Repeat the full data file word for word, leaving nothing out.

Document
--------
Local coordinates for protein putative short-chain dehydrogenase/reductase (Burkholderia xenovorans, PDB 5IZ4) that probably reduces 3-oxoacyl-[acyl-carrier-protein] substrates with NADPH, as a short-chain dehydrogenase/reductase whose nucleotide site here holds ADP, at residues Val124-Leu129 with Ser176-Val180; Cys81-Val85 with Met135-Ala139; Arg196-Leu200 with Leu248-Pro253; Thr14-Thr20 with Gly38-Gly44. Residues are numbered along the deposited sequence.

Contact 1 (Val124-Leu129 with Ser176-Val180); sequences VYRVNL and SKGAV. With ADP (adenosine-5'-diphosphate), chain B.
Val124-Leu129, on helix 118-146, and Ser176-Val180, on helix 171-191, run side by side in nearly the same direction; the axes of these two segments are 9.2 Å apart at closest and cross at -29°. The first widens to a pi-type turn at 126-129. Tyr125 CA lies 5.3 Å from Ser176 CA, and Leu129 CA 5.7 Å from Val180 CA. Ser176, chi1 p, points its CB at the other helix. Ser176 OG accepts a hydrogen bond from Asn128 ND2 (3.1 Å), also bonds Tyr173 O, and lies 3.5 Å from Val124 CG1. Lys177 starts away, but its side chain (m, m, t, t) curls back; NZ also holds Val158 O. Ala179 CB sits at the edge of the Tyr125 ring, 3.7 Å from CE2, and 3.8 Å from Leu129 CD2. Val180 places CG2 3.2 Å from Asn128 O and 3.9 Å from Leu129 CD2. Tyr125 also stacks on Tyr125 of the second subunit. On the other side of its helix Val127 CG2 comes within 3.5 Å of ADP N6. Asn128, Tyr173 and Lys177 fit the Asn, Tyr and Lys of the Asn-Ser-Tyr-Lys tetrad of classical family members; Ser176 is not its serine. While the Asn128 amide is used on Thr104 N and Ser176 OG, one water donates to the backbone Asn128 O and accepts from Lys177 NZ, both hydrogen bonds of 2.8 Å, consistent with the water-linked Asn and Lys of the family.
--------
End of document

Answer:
Local coordinates for protein putative short-chain dehydrogenase/reductase (Burkholderia xenovorans, PDB 5IZ4) that probably reduces 3-oxoacyl-[acyl-carrier-protein] substrates with NADPH, as a short-chain dehydrogenase/reductase whose nucleotide site here holds ADP, at residues Val124-Leu129 with Ser176-Val180; Cys81-Val85 with Met135-Ala139; Arg196-Leu200 with Leu248-Pro253; Thr14-Thr20 with Gly38-Gly44. Residues are numbered along the deposited sequence.

Contact 1 (Val124-Leu129 with Ser176-Val180); sequences VYRVNL and SKGAV. With ADP (adenosine-5'-diphosphate), chain B.
Val124-Leu129, on helix 118-146, and Ser176-Val180, on helix 171-191, run side by side in nearly the same direction; the axes of these two segments are 9.2 Å apart at closest and cross at -29°. The first widens to a pi-type turn at 126-129. Tyr125 CA lies 5.3 Å from Ser176 CA, and Leu129 CA 5.7 Å from Val180 CA. Ser176, chi1 p, points its CB at the other helix. Ser176 OG accepts a hydrogen bond from Asn128 ND2 (3.1 Å), also bonds Tyr173 O, and lies 3.5 Å from Val124 CG1. Lys177 starts away, but its side chain (m, m, t, t) curls back; NZ also holds Val158 O. Ala179 CB sits at the edge of the Tyr125 ring, 3.7 Å from CE2, and 3.8 Å from Leu129 CD2. Val180 places CG2 3.2 Å from Asn128 O and 3.9 Å from Leu129 CD2. Tyr125 also stacks on Tyr125 of the second subunit. On the other side of its helix Val127 CG2 comes within 3.5 Å of ADP N6. Asn128, Tyr173 and Lys177 fit the Asn, Tyr and Lys of the Asn-Ser-Tyr-Lys tetrad of classical family members; Ser176 is not its serine. While the Asn128 amide is used on Thr104 N and Ser176 OG, one water donates to the backbone Asn128 O and accepts from Lys177 NZ, both hydrogen bonds of 2.8 Å, consistent with the water-linked Asn and Lys of the family.